Feminist psychology

Definition: With a particular focus on gender and sexuality, feminist psychology is inherently concerned with representation, diversity, inclusion, accessibility, and equality. Feminist psychology initially grew out out of a concern for representing the lived experiences of girls and women, but has since evolved into a more nuanced, intersectional and comprehensive concern for all aspects of equality (e.g., Eagly & Riger, 2014). Feminist psychologists have advocated for more rigorous consideration of equality, diversity, and inclusion within Open Science spaces (Pownall et al., 2021).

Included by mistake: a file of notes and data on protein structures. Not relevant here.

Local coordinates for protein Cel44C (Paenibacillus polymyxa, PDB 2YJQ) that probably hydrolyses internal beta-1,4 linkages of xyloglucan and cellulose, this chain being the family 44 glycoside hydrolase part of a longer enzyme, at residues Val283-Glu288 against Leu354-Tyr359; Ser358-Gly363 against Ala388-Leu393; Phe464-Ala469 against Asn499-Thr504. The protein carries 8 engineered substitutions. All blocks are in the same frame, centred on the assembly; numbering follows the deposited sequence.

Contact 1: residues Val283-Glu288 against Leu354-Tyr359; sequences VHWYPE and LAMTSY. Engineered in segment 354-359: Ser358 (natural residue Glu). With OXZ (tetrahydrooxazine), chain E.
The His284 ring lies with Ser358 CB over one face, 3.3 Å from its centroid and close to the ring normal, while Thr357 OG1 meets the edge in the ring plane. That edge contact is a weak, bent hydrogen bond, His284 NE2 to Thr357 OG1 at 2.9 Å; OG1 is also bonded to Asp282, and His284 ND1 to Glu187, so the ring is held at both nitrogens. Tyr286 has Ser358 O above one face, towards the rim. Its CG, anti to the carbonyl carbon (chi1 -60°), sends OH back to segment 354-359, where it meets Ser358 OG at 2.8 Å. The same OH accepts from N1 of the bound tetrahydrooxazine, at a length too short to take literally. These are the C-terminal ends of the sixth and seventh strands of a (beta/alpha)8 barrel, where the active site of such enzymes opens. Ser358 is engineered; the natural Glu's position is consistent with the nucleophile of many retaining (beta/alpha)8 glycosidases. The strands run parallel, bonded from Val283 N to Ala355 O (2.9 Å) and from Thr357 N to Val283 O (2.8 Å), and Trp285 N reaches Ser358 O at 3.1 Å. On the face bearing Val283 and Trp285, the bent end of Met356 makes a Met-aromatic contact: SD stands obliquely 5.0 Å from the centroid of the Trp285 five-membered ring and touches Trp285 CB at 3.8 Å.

Related terms: <a href='/glossary/inclusion/'>Inclusion</a>, <a href='/glossary/positionality/'>Positionality</a>, <a href='/glossary/reflexivity/'>Reflexivity</a>, <a href='/glossary/under-representation/'>Under-representation</a>, <a href='/glossary/equity/'>Equity</a>

References: Eagly and Riger (2014), Grzanka (2020), & Pownall et al (2021)

Drafted and Reviewed by: Madeleine Pownall, Mahmoud Elsherif, Helena Hartmann, Kai Krautter, Charlotte R. Pennington

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